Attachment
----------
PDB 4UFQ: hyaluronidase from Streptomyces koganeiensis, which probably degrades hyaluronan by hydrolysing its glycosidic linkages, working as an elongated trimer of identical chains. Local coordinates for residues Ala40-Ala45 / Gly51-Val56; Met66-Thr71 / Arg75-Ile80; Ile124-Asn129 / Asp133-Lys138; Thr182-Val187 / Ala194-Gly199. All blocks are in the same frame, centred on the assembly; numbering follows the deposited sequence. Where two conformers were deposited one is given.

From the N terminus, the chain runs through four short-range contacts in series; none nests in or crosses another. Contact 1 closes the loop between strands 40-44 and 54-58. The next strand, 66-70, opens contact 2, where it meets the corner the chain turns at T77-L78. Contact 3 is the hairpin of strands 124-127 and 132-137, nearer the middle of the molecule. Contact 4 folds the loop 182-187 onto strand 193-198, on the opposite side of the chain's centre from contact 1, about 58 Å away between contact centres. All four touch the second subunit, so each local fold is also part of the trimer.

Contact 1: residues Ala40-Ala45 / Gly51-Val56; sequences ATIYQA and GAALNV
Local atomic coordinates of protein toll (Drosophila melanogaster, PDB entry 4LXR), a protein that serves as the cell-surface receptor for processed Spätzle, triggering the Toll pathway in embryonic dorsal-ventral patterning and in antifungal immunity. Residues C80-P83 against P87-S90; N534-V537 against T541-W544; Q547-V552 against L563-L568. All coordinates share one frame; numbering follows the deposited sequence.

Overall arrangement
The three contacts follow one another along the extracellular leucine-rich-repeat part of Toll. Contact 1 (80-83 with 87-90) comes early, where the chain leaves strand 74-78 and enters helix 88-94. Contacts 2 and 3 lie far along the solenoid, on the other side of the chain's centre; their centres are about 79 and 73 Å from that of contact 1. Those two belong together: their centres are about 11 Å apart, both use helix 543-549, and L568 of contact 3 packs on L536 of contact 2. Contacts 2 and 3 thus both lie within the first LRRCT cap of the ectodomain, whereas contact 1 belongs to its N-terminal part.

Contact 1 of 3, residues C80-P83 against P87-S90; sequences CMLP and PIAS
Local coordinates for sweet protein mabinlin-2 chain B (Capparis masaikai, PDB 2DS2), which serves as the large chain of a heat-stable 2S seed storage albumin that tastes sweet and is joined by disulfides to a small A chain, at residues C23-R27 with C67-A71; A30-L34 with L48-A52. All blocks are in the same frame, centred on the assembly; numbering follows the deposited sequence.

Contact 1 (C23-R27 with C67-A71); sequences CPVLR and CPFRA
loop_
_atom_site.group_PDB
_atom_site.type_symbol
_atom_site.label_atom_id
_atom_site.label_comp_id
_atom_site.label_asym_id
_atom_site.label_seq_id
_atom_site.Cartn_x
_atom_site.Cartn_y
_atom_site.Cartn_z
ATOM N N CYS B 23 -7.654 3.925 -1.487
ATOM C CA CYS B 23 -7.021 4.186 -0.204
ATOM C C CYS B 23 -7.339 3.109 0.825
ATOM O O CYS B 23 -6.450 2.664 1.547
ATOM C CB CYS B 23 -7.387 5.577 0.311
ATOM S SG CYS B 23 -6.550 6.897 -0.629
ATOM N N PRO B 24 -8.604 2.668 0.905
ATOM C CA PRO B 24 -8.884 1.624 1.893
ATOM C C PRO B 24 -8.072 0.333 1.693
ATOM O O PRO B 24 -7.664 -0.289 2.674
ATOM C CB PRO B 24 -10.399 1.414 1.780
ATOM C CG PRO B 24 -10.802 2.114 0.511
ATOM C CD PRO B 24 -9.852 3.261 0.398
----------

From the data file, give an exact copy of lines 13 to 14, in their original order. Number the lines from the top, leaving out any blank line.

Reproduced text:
_atom_site.label_atom_id
_atom_site.label_comp_id